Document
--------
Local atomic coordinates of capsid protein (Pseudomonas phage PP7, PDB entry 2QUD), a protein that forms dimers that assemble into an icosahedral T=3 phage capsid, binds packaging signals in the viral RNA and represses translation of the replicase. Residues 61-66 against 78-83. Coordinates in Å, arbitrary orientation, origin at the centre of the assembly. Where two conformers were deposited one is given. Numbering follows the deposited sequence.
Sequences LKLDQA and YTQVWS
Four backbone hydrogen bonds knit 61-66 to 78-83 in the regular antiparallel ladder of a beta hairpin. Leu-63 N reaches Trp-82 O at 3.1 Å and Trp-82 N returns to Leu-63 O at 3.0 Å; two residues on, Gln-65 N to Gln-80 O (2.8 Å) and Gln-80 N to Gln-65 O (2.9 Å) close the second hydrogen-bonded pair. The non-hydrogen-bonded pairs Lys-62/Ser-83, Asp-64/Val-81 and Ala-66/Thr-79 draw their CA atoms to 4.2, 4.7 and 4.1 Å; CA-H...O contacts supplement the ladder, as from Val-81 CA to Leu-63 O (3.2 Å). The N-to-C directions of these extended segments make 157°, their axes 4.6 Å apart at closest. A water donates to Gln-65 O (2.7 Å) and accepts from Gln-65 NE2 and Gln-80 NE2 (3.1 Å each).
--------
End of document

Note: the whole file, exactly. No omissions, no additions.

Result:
Local atomic coordinates of capsid protein (Pseudomonas phage PP7, PDB entry 2QUD), a protein that forms dimers that assemble into an icosahedral T=3 phage capsid, binds packaging signals in the viral RNA and represses translation of the replicase. Residues 61-66 against 78-83. Coordinates in Å, arbitrary orientation, origin at the centre of the assembly. Where two conformers were deposited one is given. Numbering follows the deposited sequence.
Sequences LKLDQA and YTQVWS
Four backbone hydrogen bonds knit 61-66 to 78-83 in the regular antiparallel ladder of a beta hairpin. Leu-63 N reaches Trp-82 O at 3.1 Å and Trp-82 N returns to Leu-63 O at 3.0 Å; two residues on, Gln-65 N to Gln-80 O (2.8 Å) and Gln-80 N to Gln-65 O (2.9 Å) close the second hydrogen-bonded pair. The non-hydrogen-bonded pairs Lys-62/Ser-83, Asp-64/Val-81 and Ala-66/Thr-79 draw their CA atoms to 4.2, 4.7 and 4.1 Å; CA-H...O contacts supplement the ladder, as from Val-81 CA to Leu-63 O (3.2 Å). The N-to-C directions of these extended segments make 157°, their axes 4.6 Å apart at closest. A water donates to Gln-65 O (2.7 Å) and accepts from Gln-65 NE2 and Gln-80 NE2 (3.1 Å each).